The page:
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Relationship of age and gender to the prevalence and correlates of psychological distress in later life

Published online by Cambridge University Press:  16 January 2012

Julie E. Byles
Affiliation:
The Research Centre for Gender, Health and Ageing, Faculty of Health, University of Newcastle, NSW, Australia
Lucy Gallienne
Affiliation:
The Research Centre for Gender, Health and Ageing, Faculty of Health, University of Newcastle, NSW, Australia
Fiona M. Blyth
Affiliation:
The Sax Institute, University of Technology, Sydney, NSW, Australia
Emily Banks
Affiliation:
The Sax Institute, University of Technology, Sydney, NSW, Australia National Centre for Epidemiology and Population Health, Australian National University, Canberra, ACT, Australia
Corresponding

Abstract

Background: As populations age, psychological distress in late life will become of increasing public health and social importance. This study seeks to bridge the gap in information that exists about psychological distress in late life, by exploring the prevalence of psychological distress among a very large sample of older adults to determine the impact of age and gender, and the modifying effect of these factors on the associations between measures of psychological distress and sociodemographic and comorbid conditions.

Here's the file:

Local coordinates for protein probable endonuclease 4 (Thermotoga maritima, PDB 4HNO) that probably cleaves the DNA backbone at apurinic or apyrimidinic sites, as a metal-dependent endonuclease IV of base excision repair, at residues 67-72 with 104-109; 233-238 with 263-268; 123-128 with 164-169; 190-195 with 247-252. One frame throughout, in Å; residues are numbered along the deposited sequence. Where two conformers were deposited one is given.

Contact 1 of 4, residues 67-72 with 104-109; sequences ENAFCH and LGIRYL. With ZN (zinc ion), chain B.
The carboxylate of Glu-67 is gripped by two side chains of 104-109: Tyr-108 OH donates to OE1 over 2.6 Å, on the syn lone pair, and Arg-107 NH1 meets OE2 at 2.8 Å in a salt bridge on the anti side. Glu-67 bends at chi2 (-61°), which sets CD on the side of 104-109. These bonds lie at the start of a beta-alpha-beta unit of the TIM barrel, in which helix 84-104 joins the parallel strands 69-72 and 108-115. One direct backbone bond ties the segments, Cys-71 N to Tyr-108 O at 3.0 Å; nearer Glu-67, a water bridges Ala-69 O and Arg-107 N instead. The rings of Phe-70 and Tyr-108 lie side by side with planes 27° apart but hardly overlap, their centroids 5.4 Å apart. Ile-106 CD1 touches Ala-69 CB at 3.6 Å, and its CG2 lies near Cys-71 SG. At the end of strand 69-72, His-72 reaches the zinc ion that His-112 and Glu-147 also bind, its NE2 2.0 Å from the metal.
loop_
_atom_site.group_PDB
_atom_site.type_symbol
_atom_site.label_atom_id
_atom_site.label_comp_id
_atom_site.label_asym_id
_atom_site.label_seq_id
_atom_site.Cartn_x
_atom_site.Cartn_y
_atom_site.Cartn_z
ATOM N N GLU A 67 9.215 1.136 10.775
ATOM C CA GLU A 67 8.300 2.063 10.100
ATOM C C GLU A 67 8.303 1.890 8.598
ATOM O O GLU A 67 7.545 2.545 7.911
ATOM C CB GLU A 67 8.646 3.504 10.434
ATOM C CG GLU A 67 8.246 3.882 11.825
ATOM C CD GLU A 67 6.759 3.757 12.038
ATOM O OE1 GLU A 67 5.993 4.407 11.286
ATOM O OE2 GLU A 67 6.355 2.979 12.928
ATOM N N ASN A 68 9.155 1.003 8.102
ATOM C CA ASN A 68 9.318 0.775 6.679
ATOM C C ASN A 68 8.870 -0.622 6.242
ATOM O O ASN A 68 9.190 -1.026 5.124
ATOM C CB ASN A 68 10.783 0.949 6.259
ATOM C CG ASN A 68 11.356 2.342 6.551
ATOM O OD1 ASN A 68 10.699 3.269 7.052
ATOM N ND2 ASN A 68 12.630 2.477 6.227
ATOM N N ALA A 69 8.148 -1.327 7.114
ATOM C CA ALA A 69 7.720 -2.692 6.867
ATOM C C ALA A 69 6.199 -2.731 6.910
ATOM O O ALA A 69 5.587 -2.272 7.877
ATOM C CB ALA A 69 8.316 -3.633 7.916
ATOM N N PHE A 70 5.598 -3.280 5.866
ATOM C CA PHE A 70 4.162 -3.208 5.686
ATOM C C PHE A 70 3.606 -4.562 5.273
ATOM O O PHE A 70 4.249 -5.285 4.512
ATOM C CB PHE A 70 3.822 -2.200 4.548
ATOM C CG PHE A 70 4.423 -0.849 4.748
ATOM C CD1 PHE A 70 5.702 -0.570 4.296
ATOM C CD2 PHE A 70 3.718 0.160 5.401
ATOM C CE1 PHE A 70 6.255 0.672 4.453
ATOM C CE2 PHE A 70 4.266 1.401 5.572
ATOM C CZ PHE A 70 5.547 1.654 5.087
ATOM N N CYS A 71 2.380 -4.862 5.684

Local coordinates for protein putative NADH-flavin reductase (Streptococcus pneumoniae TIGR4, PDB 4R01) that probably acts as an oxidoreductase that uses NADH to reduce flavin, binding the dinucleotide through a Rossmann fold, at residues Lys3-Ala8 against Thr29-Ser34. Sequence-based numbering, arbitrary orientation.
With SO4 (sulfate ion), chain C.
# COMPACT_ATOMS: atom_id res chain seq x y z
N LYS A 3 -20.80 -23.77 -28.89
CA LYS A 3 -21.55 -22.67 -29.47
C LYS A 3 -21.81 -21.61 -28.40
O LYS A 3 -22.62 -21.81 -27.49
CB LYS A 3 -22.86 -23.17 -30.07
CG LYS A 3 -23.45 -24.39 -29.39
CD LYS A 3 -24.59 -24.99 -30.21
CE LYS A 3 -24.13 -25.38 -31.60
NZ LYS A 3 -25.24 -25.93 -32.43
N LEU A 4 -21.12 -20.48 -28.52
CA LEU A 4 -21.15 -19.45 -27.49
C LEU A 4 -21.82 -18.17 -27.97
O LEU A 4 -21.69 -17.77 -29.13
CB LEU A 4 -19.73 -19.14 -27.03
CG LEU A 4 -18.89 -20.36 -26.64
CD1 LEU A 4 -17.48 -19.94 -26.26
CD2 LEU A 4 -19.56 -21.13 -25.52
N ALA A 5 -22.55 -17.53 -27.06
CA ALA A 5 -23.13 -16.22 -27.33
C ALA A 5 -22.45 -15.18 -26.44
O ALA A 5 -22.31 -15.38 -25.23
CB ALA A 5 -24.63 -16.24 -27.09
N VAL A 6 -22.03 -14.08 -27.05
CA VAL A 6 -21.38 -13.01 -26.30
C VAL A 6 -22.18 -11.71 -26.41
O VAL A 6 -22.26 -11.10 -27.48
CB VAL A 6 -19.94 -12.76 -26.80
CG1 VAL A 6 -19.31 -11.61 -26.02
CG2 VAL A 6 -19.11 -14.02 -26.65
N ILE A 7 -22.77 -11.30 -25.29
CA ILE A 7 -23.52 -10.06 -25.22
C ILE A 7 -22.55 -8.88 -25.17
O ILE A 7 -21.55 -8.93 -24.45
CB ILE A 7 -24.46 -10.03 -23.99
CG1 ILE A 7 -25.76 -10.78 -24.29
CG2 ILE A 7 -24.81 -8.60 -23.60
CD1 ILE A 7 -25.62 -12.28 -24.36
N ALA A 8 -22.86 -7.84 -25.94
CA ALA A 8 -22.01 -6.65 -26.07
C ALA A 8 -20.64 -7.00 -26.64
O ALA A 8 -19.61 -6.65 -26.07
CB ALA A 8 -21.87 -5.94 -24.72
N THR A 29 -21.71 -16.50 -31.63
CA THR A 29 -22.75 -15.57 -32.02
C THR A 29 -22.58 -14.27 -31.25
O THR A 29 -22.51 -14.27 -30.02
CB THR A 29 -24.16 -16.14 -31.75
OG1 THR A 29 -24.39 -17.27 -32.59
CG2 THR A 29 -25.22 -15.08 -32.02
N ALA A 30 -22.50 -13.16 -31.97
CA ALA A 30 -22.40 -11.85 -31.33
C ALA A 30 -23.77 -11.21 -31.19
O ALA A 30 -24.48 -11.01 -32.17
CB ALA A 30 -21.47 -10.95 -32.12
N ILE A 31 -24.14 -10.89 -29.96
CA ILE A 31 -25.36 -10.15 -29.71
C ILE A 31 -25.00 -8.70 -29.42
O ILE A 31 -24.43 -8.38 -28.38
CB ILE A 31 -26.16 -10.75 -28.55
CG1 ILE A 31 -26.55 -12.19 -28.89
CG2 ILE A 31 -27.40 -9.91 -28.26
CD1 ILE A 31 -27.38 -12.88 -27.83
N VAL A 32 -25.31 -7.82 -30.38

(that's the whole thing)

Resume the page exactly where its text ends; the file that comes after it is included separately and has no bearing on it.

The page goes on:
Methods: We analyzed self-reported data from 236,508 men and women in the New South Wales 45 and Up Study, to determine the impact of age and gender, and the modifying effects of these factors on associations between psychological distress and sociodemographic and comorbid conditions.

Results: Higher education, married status, and higher income were associated with lower risk of psychological distress. Although overall prevalence of psychological distress is lower at older ages, this increases after age 80, and is particularly associated with physical disabilities. Some older people (such as those requiring help because of disability and those with multiple comorbid health conditions) are at increased risk of psychological distress.

Conclusion: These findings have implications for both healthcare providers and policy-makers in identifying and responding to the needs of older people in our aging society.

Type
Research Article
Copyright
Copyright © International Psychogeriatric Association 2012

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